Washington, D.C. (March 1, 2021)—Congressman Ron Kind (D-Wis.) and a bipartisan group of 11 other members of the House Ways and Means Committee sent a letter to Treasury Secretary Janet Yellen late last week asking her to withdraw or delay regulations that increase taxes on farmers and ranchers.
The regulations would implement Section 199A(g) of the tax code for farmer cooperatives; this was the fix to the so-called grain glitch. The rule, issued by then Treasury Secretary Steve Mnuchin on his last day in office, changes the calculation of the deduction in a way that means that farmer-members of co-ops will end up paying more in taxes. This action was in direct conflict with the express will of Congress when it passed the grain glitch fix.
“The final regulations do not reflect the statutory construction of section 199A(g), the legislative history, the regulatory authority provided to Treasury with respect to this provision, and relevant case law,” the Ways & Means members state. “They reflect a misunderstanding of the operations of a farmer cooperative and its relationship with its farmer-patrons. Most importantly, the final regulations impose unwarranted financial burdens on farmers at a time when farm communities are struggling.”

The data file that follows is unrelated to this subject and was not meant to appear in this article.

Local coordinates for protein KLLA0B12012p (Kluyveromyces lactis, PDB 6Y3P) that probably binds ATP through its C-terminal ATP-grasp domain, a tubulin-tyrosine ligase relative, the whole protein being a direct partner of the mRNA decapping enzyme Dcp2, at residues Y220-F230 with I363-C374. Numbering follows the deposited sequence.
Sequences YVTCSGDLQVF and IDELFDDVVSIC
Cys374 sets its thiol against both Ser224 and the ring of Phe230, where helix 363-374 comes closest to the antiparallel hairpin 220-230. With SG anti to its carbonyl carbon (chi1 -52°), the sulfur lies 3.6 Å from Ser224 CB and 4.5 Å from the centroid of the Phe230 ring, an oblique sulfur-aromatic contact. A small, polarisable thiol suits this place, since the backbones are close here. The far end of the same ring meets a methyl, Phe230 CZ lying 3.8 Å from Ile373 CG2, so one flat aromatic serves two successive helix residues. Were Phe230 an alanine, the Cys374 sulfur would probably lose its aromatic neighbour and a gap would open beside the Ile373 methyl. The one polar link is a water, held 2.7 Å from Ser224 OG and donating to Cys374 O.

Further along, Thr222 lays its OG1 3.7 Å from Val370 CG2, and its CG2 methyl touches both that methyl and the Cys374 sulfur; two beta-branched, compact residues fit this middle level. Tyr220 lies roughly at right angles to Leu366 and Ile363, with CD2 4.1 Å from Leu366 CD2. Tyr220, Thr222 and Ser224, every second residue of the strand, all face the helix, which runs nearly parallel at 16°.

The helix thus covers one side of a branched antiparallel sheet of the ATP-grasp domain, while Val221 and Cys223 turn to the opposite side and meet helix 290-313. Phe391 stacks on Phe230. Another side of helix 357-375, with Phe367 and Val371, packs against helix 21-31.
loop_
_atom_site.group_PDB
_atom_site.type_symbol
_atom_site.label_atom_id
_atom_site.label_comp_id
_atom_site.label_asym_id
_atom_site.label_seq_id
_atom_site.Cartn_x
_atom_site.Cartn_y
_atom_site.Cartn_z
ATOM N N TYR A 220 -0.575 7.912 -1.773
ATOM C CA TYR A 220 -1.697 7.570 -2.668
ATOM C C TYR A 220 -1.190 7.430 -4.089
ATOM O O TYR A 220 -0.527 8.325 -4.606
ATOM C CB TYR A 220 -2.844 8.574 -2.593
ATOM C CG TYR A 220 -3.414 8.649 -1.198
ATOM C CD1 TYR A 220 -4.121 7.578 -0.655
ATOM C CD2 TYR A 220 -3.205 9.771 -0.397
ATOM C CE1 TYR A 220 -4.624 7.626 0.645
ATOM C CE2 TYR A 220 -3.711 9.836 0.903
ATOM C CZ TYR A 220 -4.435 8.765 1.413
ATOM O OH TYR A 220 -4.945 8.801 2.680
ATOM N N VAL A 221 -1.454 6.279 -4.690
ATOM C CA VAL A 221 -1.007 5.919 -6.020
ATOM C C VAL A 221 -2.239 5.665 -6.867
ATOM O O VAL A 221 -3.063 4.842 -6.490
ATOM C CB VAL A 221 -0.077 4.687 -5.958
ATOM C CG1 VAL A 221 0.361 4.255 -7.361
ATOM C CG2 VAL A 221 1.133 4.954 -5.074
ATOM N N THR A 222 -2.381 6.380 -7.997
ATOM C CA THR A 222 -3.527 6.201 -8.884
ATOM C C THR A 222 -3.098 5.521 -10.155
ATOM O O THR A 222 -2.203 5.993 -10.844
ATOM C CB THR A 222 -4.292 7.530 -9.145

A copy of the letter can be found at http://ncfc.org/wp-content/uploads/2021/03/2021.02.26-Kind-199Ag-Letter-to-Treasury.pdf.
NCFC President and CEO Chuck Conner, commenting on the letter, said, “I would like to thank Congressman Kind for his leadership on this issue and recognize the other members of the committee, both Democrats and Republicans, who joined him in sending this letter. Now that Secretary Yellen has had time to fill out the staff at Treasury, we look forward to meeting with the new team to review the history of this issue and ask that the regulation be withdrawn or, at a minimum, delayed.”
Since 1929, NCFC has been the voice of America’s farmer cooperatives. Our members are regional and national farmer cooperatives, which are in turn composed of nearly 2,000 local farmer cooperatives across the country. NCFC members also include 26 state and regional councils of cooperatives. Farmer cooperatives allow individual farmers the ability to own and lead organizations that are essential for continued competitiveness in both the domestic and international markets.
America’s farmer-owned cooperatives provide a comprehensive array of services for their members. These diverse organizations handle, process and market virtually every type of agricultural commodity. They also provide farmers with access to infrastructure necessary to manufacture, distribute and sell a variety of farm inputs. Additionally, they provide credit and related financial services, including export financing.